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Foundations Give Away the Most Money (and Other Myths about Grants and Foundations)

Guest post by Kathie Kramer Ryan 

My favorite thing about foundations is that they exist to give money away. Program officers are paid to answer questions from potential grantees and share information about funding priorities. And when you receive a grant, the award letter stipulates the reporting schedule. Foundations are donors who tell you what they’re interested in, their process for considering a gift, and how they like to be stewarded. How great is that?  kkr

Less great is media focus on the largest grants given by the largest foundations. I’m always thrilled to see philanthropy in the news, but covering only the upper echelon of grant funding is misleading. Here are 3 foundation myths of which to be aware as you plan your grants strategy. 

Myth #1:  Foundations are the best source of charitable support because they give away the most money. 

Board members and other stakeholders (your CEO perhaps?) may believe you can raise your entire annual fundraising goal from foundations alone.

Reality:  If you step back and look at the big philanthropic picture, foundations are responsible for only a small sliver (between 10% and 15%) of total charitable donations in the U.S. each year. The vast majority of charitable giving (usually over 80%) comes from individuals. In fact, an additional portion of foundation giving is attributed to individuals since many foundations are family foundations—funded and guided by the interests of a single donor or family. 

Giving USA releases an annual state of philanthropy report in early summer each year, so keep an eye on their website for the latest figures. Also, here’s a good article on the 2012 figures from the Nonprofit Times

Myth #2:  Foundations are good sources of ongoing and unrestricted support. 

Reality:  There may have been a time when foundations gave out large, multi-year general operating support grants, but if so, those days are gone. More and more, foundations target support toward specific programs and/or help new projects get off the ground. Planning grants are another opportunity.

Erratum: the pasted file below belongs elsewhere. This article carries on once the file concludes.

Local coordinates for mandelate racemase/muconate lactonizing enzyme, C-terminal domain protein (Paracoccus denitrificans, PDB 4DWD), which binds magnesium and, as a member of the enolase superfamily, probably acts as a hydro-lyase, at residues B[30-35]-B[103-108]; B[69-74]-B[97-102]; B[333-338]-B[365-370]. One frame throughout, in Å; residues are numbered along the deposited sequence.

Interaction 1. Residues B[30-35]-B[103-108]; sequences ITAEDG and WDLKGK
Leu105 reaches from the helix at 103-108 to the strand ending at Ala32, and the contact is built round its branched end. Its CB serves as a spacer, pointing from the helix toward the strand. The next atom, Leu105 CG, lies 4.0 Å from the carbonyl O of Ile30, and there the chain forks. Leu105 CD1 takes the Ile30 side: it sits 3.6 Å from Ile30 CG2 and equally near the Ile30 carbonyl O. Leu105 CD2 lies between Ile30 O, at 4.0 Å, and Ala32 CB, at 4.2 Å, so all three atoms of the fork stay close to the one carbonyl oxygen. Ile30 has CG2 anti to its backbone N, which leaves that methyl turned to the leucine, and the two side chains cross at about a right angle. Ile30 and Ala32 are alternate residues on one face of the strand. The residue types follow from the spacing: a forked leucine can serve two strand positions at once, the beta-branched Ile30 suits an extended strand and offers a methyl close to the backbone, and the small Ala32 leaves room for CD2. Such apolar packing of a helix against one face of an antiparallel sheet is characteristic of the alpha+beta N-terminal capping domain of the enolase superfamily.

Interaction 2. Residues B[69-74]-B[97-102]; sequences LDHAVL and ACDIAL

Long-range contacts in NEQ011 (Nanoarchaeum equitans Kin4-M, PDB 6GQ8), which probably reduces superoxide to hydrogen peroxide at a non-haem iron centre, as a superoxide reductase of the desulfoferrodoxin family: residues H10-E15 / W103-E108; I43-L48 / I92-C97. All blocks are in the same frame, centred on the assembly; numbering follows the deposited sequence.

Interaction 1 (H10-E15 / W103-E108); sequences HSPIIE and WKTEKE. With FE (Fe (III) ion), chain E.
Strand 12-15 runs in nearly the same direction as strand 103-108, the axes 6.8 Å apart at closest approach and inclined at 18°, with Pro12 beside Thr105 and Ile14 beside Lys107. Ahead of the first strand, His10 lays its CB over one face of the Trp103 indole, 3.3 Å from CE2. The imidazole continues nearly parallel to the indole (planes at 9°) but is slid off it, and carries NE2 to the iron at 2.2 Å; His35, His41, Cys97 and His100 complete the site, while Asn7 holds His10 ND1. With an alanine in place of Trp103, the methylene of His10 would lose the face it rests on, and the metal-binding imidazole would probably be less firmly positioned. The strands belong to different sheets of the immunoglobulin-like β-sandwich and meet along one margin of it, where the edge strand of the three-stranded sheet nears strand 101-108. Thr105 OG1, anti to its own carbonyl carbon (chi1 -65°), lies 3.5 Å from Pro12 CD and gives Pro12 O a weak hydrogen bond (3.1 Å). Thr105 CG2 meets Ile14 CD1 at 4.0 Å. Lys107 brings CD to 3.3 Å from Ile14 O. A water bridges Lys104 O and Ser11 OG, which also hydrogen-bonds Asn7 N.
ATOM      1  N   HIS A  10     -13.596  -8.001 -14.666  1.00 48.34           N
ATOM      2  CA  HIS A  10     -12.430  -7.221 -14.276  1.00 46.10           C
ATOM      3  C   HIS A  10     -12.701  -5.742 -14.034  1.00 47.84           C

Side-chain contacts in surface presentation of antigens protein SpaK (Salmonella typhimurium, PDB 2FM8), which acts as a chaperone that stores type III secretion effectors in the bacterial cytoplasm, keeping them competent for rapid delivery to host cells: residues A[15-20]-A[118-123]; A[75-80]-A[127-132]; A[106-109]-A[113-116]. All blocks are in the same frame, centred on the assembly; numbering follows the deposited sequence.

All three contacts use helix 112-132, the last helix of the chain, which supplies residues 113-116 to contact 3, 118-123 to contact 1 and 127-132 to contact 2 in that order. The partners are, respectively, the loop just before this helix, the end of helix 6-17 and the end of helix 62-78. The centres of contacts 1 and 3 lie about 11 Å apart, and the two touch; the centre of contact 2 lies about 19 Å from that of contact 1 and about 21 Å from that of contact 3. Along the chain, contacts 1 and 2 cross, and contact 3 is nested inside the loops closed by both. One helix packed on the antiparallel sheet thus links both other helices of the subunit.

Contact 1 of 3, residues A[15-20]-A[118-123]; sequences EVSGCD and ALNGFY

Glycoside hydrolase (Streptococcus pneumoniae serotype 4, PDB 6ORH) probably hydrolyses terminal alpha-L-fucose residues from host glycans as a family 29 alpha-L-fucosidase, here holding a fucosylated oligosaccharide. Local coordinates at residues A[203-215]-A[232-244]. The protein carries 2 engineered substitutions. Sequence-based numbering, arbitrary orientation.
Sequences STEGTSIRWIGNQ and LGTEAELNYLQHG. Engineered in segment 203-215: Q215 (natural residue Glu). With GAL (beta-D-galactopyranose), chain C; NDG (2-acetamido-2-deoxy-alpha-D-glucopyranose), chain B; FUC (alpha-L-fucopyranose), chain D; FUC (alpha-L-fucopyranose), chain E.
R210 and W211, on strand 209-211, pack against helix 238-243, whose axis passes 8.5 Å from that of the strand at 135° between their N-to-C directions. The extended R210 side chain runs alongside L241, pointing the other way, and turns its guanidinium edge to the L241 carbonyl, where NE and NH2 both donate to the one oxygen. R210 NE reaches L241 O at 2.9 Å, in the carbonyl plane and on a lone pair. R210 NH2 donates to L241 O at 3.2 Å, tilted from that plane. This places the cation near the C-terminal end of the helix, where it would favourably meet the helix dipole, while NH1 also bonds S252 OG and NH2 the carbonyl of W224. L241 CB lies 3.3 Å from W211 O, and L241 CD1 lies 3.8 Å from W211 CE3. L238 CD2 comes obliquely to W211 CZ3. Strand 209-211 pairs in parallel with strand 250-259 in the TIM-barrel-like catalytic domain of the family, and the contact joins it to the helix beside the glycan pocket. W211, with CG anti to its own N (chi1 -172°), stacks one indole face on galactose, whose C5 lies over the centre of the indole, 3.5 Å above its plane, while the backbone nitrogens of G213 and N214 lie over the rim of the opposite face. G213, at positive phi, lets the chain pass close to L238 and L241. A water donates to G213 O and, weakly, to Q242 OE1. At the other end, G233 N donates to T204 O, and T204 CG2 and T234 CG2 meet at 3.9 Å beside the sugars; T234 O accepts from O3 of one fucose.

Regarding ongoing support, foundations often prohibit organizations from receiving grants for more than three years in a row and sometimes less. Additionally, grant applications increasingly ask nonprofits to provide a sustainability plan for continuing a program after the grant period has ended.  

Myth #3:  Foundation grants are the quickest, easiest way to raise money.                Chalkboard - Facts And Myths

A lot of people seem to know a little something about foundations. You might run into the view that a foundation is like an ATM machine—you feed in your proposal and out comes a check.

Reality:  It’s seldom, if ever, this easy! Many many organizations are applying for the same grant money for which you are applying. To be successful with grants, consider these major gifts tactics:

  • Cultivate a relationship with the foundation
  • Ask a lot of questions
  • Have multiple meetings or site visits
  • After submitting a proposal, revise that proposal according to foundation feedback

As the foundation’s board (decision makers) may only meet four times per year, the process takes time. The entire cycle may take as little as 1-2 months. More common is 3-6 months, sometimes close to a year. Once your grant program is up and running and you have multiple proposals in the pipeline, you’ll get answers from different funders more often. But it takes time and elbow grease to build the pipeline.

Also keep in mind the significant amount of staff time required on the back end to manage grants. Grant money arrives on your doorstep with strings attached. If it’s a restricted grant, your finance staff must have the capability to track spending of grant funds so you can report back to the foundation on how funds were used. Your progress report’s narrative component will require program and development staff to gather data and prepare an analysis and conclusions about your work over the grant period.

Grants are certainly a viable funding stream but they are not a fix-all for your entire budget. For inspiration, check out Unlock Your Grant Writing Talent.

Please share some of your foundation fundraising experiences. What surprises have you encountered and what hurdles have you overcome?

Kathie Kramer Ryan has 15 years of frontline fundraising experience. A former development director, Kathie enjoys sharing her knowledge of nonprofit management and development with other fundraising professionals. You can learn more and find fundraising tips from Kathie at

The Two Cornerstones of Fundraising

By: Sandy Rees

Fundraising can be easy or it can be hard. I know because I’ve done them both ways.

When it’s easy, it’s fun and effortless. When it’s hard, I dread it and find ways to procrastinate. (I bet you understand that!)

Successful, easy fundraising is built on two things that are so important, you should be working on them every day.  They are trust and attention.                               Easy Vs Hard Way Road Sign                                       

Everything you do in fundraising should build trust with your donors and prospects. People need to feel they can trust you before they’ll make a gift. After all, they want to know you’ll do the right thing with their money.

In addition to building trust, you must pay attention to your donors and prospects. Too many nonprofits work from their ego.  Their communications are inwardly focused and boring. They talk about what they’re doing: “We served 500 people last month. We offer 4 programs. We’re the only certified center in the Midwest” And on it goes, blah, blah, blah.